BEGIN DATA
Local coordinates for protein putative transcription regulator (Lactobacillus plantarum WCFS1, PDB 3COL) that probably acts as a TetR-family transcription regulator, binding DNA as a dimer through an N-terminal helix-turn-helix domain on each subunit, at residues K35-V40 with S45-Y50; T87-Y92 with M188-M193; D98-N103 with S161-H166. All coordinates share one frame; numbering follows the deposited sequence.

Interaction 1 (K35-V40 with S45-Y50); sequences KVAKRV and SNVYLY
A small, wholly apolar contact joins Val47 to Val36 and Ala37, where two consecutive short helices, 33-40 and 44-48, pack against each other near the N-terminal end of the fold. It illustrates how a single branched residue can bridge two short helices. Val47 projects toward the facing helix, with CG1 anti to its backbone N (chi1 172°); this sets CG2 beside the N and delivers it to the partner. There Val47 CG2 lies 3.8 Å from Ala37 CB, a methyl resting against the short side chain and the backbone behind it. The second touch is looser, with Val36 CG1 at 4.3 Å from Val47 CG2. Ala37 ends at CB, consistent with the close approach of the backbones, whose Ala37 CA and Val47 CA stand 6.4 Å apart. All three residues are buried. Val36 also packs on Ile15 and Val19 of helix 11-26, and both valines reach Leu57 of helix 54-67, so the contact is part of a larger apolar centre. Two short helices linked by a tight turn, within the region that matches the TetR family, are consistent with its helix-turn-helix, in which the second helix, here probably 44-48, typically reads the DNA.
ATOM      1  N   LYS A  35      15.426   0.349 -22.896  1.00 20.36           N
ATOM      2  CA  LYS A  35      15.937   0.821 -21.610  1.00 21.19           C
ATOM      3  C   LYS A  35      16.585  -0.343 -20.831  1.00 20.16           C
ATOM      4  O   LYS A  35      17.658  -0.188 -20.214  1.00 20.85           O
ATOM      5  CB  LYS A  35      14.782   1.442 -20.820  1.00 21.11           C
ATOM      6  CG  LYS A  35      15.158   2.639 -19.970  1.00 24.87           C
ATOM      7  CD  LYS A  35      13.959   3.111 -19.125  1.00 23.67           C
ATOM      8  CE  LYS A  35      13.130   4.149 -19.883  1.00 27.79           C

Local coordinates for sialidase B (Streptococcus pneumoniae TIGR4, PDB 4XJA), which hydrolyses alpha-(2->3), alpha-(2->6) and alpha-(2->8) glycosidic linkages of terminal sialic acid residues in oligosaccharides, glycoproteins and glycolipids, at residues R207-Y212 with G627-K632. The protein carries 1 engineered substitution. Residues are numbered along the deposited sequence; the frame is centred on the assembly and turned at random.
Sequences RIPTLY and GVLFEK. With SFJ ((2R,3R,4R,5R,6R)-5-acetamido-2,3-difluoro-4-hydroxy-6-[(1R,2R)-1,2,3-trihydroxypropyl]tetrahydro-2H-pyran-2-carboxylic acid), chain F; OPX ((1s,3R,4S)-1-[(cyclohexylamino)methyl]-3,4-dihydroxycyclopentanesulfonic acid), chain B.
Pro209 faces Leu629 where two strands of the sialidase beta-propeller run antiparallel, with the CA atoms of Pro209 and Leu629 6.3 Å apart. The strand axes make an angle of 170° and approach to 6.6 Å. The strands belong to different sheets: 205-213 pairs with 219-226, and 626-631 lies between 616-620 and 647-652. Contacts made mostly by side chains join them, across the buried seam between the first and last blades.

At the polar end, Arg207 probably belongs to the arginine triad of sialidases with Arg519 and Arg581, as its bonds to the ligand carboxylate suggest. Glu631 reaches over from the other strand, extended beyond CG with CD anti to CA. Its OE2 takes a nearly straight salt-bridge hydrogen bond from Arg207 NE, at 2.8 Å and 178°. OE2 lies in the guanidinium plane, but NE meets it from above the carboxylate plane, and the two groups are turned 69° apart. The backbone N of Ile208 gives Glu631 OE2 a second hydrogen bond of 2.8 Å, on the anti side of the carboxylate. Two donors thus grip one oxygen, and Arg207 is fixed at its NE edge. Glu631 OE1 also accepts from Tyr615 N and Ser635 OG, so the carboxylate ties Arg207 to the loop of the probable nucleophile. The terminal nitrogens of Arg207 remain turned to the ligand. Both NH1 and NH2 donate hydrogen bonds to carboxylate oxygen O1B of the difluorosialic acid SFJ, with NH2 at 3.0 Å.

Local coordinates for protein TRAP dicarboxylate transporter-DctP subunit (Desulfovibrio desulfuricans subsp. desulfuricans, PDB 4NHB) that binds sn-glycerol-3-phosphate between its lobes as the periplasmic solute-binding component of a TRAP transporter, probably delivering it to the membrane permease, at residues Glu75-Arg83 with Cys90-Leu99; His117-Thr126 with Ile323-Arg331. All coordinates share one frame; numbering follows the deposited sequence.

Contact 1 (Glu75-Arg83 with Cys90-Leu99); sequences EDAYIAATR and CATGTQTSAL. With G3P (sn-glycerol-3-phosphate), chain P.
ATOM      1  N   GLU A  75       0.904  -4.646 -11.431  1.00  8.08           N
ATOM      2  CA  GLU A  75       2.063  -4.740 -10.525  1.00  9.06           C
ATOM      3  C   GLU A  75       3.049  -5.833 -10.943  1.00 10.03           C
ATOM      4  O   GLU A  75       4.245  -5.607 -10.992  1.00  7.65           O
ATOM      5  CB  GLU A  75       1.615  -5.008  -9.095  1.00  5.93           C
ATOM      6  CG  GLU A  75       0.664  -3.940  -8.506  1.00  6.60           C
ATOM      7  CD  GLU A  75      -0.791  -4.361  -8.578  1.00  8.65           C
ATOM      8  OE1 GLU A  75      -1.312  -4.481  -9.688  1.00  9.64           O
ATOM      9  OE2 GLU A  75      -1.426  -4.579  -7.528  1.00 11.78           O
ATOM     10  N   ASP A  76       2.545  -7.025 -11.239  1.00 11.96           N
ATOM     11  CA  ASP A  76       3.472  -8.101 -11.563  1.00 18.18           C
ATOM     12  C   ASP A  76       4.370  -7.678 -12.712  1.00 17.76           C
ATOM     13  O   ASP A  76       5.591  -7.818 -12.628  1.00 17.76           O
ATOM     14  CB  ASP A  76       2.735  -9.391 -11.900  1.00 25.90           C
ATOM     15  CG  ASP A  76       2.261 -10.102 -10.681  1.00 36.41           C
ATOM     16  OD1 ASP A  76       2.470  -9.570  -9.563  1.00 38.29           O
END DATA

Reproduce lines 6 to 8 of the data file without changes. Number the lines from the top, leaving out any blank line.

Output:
ATOM      3  C   LYS A  35      16.585  -0.343 -20.831  1.00 20.16           C
ATOM      4  O   LYS A  35      17.658  -0.188 -20.214  1.00 20.85           O
ATOM      5  CB  LYS A  35      14.782   1.442 -20.820  1.00 21.11           C